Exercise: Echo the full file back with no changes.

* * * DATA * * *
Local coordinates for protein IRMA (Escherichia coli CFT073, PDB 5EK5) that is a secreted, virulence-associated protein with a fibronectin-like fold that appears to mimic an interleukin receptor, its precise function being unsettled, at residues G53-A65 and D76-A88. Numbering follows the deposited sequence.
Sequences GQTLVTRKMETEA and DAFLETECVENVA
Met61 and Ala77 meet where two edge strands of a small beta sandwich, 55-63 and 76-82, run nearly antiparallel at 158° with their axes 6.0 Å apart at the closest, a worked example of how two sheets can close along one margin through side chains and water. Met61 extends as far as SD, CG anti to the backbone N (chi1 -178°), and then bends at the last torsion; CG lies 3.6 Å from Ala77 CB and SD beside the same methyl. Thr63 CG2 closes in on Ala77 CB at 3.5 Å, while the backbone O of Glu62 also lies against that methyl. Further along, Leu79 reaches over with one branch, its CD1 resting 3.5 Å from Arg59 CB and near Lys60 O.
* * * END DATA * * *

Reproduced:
Local coordinates for protein IRMA (Escherichia coli CFT073, PDB 5EK5) that is a secreted, virulence-associated protein with a fibronectin-like fold that appears to mimic an interleukin receptor, its precise function being unsettled, at residues G53-A65 and D76-A88. Numbering follows the deposited sequence.
Sequences GQTLVTRKMETEA and DAFLETECVENVA
Met61 and Ala77 meet where two edge strands of a small beta sandwich, 55-63 and 76-82, run nearly antiparallel at 158° with their axes 6.0 Å apart at the closest, a worked example of how two sheets can close along one margin through side chains and water. Met61 extends as far as SD, CG anti to the backbone N (chi1 -178°), and then bends at the last torsion; CG lies 3.6 Å from Ala77 CB and SD beside the same methyl. Thr63 CG2 closes in on Ala77 CB at 3.5 Å, while the backbone O of Glu62 also lies against that methyl. Further along, Leu79 reaches over with one branch, its CD1 resting 3.5 Å from Arg59 CB and near Lys60 O.